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Swine Flu Pandemic FAQ

What the swine flu pandemic means to you.
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What does the WHO pandemic alert mean?

The World Health Organization has declared the 2009 H1N1 swine flu to be a pandemic.

That does NOT mean that swine flu is more dangerous than it was before. The declaration means only that the WHO officially recognizes that swine flu is spreading globally -- and that countries that have not yet put their flu-pandemic plans into action should do so now.

Swine flu already has been spreading in the U.S., so the WHO declaration makes very little difference. U.S. health officials already have been working furiously to prepare for the fall 2009-2010 flu season.

Why has WHO declared a pandemic now?

WHO's technical criteria for declaring a pandemic is that the infection must be spreading locally in at least two distinct regions of the world. That actually went on for some time before the official declaration.. But the WHO was worried that governments might overreact to a pandemic declaration.

They had good reason to think so. Early in the pandemic, some countries stopped importing pork and even slaughtered local pig herds -- even though the so-called swine flu is spread from person to person and cannot be spread by eating pork. And other nations established unreasonable travel restrictions or unnecessarily quarantined healthy people from countries where the flu was spreading.

These unnecessary actions had serious economic and social impacts. And since most public health experts feared that the next flu pandemic would be the vastly more deadly H5N1 bird flu, most pandemic preparedness plans contained steps far more drastic than steps needed to fight swine flu, which is only moderate in severity.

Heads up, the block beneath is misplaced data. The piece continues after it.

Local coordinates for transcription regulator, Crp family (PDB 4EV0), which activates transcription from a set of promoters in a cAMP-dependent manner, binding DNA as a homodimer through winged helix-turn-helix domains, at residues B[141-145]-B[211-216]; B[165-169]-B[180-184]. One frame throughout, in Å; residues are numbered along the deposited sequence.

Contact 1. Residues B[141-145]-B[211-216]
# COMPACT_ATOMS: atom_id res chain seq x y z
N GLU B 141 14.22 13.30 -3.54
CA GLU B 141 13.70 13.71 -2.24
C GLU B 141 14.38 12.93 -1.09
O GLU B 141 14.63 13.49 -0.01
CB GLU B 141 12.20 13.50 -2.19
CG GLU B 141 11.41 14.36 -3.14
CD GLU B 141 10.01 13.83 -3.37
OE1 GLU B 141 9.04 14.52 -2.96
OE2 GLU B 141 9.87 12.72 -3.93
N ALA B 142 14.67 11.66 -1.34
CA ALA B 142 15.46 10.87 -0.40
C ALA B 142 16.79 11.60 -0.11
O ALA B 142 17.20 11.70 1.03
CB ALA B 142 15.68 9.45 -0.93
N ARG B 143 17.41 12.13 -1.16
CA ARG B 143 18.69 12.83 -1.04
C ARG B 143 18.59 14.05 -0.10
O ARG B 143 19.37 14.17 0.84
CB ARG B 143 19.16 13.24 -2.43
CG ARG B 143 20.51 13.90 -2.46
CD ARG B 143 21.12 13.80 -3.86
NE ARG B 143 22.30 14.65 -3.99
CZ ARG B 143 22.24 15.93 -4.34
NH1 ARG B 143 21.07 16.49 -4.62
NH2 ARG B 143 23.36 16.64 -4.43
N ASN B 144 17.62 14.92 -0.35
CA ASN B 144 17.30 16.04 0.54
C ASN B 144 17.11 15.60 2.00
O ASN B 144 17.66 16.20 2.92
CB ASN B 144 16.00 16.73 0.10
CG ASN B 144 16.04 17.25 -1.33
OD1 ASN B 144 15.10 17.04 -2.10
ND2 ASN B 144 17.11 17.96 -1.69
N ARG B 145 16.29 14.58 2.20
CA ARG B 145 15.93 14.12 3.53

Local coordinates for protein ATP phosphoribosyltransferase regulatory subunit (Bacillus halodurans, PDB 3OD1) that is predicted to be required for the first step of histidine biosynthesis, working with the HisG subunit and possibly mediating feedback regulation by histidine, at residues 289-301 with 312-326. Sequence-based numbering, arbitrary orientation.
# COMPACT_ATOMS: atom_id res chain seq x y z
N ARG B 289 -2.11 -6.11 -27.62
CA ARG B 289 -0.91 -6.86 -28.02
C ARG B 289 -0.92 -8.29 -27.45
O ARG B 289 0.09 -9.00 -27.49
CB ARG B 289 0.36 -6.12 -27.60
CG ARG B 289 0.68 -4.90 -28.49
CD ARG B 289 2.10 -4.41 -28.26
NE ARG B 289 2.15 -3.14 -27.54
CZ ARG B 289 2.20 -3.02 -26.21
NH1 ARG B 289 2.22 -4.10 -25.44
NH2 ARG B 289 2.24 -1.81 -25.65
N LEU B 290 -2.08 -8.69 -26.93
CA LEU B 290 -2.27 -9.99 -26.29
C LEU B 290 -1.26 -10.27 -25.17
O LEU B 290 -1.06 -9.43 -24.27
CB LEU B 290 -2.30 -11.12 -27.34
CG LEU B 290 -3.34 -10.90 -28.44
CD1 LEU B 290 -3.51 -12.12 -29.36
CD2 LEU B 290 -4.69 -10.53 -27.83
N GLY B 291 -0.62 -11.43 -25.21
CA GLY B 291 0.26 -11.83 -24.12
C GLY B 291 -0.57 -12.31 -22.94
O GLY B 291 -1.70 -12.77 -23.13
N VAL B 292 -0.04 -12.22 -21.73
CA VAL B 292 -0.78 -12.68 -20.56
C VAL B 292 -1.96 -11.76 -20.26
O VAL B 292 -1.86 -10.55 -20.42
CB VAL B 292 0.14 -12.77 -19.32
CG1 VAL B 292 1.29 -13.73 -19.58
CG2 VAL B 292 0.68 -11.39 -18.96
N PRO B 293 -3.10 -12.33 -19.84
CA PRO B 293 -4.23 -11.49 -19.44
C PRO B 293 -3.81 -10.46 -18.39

The six-stage WHO pandemic alert system does not take disease severity into account; it's based on the geographic spread of a virus.

The CDC does have a pandemic severity scale, which has five categories. The scale is based on the percentage of infected people who die -- the case-fatality ratio.

It's too soon to know the case-fatality ratio for H1N1 swine flu. But the CDC's best estimate so far is that it is 0.1%. That puts it on the borderline between Category 1 (the lowest category) and Category 2. The 1918 swine flu was a Category 5 pandemic, with a case-fatality rate of over 2%.

Even a Category 1 pandemic is serious. The CDC estimates that a pandemic with a 0.1% case-fatality ratio would result in some 90,000 U.S. deaths if no vaccine becomes available.

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